Tell me anything and I’ll show you how it’s health!
Much of the activity of faith-based organisations contributes to health and wellbeing. However, commissioners and health and social care professionals don’t always understand this, and faith-based practitioners often don’t recognise it themselves.
I have to admit I do like to watch the odd romantic comedy, and like any firm funny film there is often a punchline or funny phrase which then gets stuck in my head. My Big Fat Greek Wedding has a great scene where the father is explaining how wonderful the Greeks are and how much of modern language is influenced by Greek – “Tell me anything and I will show you it is Greek!” Sometimes the links were somewhat tenuous.
When FaithAction became part of the Department of Health Voluntary Sector Strategic Partnership (DHSP) in 2009, this was a phrase I found myself saying again and again. Many faith groups and faith-based organisations would say, and still do, that they do not have anything to do with health. I would then say, “Tell me what you are doing and I will show you how it’s health or wellbeing”. Unlike the claim in the film, the genuine overlap of health and wellbeing with the activities of faith organisations are real and play a great part in health improvement.
One of the problems we face in the UK is that when we think of health, we picture hospitals, doctors and nurses. This ‘medical’ bias in thinking goes some way to explaining our devotion to accident and emergency departments when a trip to the pharmacy would do. The cost in time and taxpayers’ money is huge.
Faith communities underestimate the contribution they make to health and wellbeing and the potential they have to positively affect this area. FaithAction has published a paper on faith and public health, and on 24 February we will be hosting an event on Faith and Health with Department of Health Minister Alistair Burt MP, to explore and highlight the impact of faith organisations in this area.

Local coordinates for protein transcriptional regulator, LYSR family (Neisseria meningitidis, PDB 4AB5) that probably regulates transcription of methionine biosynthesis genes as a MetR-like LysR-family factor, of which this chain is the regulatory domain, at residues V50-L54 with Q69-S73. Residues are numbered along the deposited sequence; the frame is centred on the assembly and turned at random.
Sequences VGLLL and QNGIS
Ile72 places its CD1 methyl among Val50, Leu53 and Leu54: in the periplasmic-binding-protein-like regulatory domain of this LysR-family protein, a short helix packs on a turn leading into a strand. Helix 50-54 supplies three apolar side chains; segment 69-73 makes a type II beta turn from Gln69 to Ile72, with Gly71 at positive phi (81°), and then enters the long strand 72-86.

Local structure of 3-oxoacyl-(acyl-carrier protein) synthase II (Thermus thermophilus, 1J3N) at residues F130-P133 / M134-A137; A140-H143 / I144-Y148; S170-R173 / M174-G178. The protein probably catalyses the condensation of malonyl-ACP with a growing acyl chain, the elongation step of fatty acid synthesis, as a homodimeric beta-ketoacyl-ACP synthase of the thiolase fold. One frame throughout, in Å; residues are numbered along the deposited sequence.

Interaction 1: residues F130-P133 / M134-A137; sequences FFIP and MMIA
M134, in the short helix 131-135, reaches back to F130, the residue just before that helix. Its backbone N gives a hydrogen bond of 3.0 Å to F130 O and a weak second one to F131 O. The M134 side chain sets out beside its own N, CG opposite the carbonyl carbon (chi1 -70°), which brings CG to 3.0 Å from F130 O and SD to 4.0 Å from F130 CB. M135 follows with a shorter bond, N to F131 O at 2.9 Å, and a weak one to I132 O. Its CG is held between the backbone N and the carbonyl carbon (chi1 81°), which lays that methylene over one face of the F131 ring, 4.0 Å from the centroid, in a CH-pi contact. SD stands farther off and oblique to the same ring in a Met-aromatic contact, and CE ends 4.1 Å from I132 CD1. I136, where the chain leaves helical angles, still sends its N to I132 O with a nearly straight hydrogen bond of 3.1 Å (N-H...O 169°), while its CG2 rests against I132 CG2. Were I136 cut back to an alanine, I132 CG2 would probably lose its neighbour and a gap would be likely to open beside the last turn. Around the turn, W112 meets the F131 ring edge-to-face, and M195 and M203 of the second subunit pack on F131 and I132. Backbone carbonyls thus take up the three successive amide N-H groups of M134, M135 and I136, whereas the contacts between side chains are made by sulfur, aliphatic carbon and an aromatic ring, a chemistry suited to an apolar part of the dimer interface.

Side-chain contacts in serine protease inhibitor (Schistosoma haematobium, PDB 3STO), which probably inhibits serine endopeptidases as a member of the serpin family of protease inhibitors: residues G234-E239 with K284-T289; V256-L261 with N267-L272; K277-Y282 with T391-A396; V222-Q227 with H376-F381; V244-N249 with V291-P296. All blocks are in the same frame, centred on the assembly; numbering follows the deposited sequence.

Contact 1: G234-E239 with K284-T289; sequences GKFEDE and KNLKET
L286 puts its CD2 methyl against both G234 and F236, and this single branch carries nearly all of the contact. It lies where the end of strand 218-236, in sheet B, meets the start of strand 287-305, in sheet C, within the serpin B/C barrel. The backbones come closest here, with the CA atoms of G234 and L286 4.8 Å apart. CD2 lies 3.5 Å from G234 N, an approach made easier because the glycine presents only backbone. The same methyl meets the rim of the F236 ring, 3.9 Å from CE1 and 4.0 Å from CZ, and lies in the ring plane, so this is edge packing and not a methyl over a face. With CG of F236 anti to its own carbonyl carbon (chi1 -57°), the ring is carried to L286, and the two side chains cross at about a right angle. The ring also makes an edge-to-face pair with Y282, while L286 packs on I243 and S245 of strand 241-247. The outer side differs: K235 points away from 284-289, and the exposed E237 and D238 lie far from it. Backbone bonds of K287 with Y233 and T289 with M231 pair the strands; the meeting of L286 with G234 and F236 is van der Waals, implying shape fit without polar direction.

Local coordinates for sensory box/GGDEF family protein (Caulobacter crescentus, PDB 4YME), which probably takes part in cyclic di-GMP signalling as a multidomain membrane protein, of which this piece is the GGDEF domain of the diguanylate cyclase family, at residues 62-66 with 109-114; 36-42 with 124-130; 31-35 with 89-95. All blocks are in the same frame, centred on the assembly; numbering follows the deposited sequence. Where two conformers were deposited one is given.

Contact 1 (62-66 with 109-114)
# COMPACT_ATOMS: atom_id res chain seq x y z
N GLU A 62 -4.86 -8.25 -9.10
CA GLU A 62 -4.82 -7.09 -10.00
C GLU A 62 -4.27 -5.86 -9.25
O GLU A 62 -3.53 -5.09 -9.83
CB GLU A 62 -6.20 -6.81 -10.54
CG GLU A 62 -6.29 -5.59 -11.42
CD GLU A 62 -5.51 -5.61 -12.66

There are many issues that require medical help, but there are also many issues presented at doctors’ surgeries where the solutions are not necessarily medical, and a ‘social prescription’ is what is needed. Some GPs are experimenting with hosting on-site chaplains, to whom patients can be referred if they want. The ‘socialisation opportunities’ (which many of us would call simply an opportunity to make friends and be part of a living community) within faith communities are significant. The scope and breadth of faith-based activity in the UK mean that well over half the population accesses a service provided by a faith-based organisation every year, from toddler groups in church halls (a vital intervention around postnatal depression) to welfare to work provision.
The following are areas that need to be addressed in order improve recognition of this work. We’ll be looking at these areas ourselves at our Faith and Health conference in February this year.
Language – Of course one of the greatest barriers to mutual understanding is that of language or jargon: both that of health and social care and that of faith. Navigating the language is part of what I find myself doing when I meet with faith leaders and leaders of faith-based organisations.
Impact – Measuring impact is one of the challenges for faith and community organisations, and sometimes it seems as though there is a greater requirement for faith organisations to ‘prove their worth’ than there is in other sectors. There will be soon a guide to evaluation and impact produced by FaithAction’s Rodie Garland, which will be launched at our conference.
Learning from experience – There is much to be learned from those who have gone before, navigating the language issues and demonstrating their impact. These case studies are a good starting point for faith and public health projects.
The real change that needs to take place is a recognition and engagement among those who plan and direct services: the commissioners. When FaithAction first became involved with the Department of Health, we were invited into a number of policy settings. Of these, mental health was the area with the most scope for faith-based organisations. As we heard again and again, medical and therapeutic interventions were important, but what was valued more often by those using the services were simple opportunities to deal with isolation and loneliness. Out of this came the Friendly Places Pledge.
Often those who direct health and social care services have been pleasantly surprised by the positive work that faith groups do around health and wellbeing. In common with much of the voluntary and community sector, those of us representing the faith sector urge commissioners to make use of grants and shorter contracts available to them as tools that will help them to recognise and use faith and community organisations. If we are to have a health and social care system that serves the UK into the 21st century, all innovations, flexibility and adaptations will need to be employed, including a more active partnership with faith.